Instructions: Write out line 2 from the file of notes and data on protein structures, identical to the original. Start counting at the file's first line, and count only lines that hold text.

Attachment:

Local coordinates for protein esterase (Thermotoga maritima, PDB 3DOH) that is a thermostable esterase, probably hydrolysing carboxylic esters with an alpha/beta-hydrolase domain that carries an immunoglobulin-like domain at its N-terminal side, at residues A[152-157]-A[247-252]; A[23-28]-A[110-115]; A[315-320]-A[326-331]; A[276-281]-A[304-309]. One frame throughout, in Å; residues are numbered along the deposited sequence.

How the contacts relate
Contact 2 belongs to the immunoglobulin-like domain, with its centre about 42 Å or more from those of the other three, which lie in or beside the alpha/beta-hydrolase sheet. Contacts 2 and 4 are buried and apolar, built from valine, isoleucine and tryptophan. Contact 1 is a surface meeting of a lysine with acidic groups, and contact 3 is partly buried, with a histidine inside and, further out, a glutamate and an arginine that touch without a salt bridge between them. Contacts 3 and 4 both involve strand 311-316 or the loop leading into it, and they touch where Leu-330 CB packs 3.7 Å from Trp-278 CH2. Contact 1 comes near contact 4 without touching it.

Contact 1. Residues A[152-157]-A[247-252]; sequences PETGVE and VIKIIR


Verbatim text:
How the contacts relate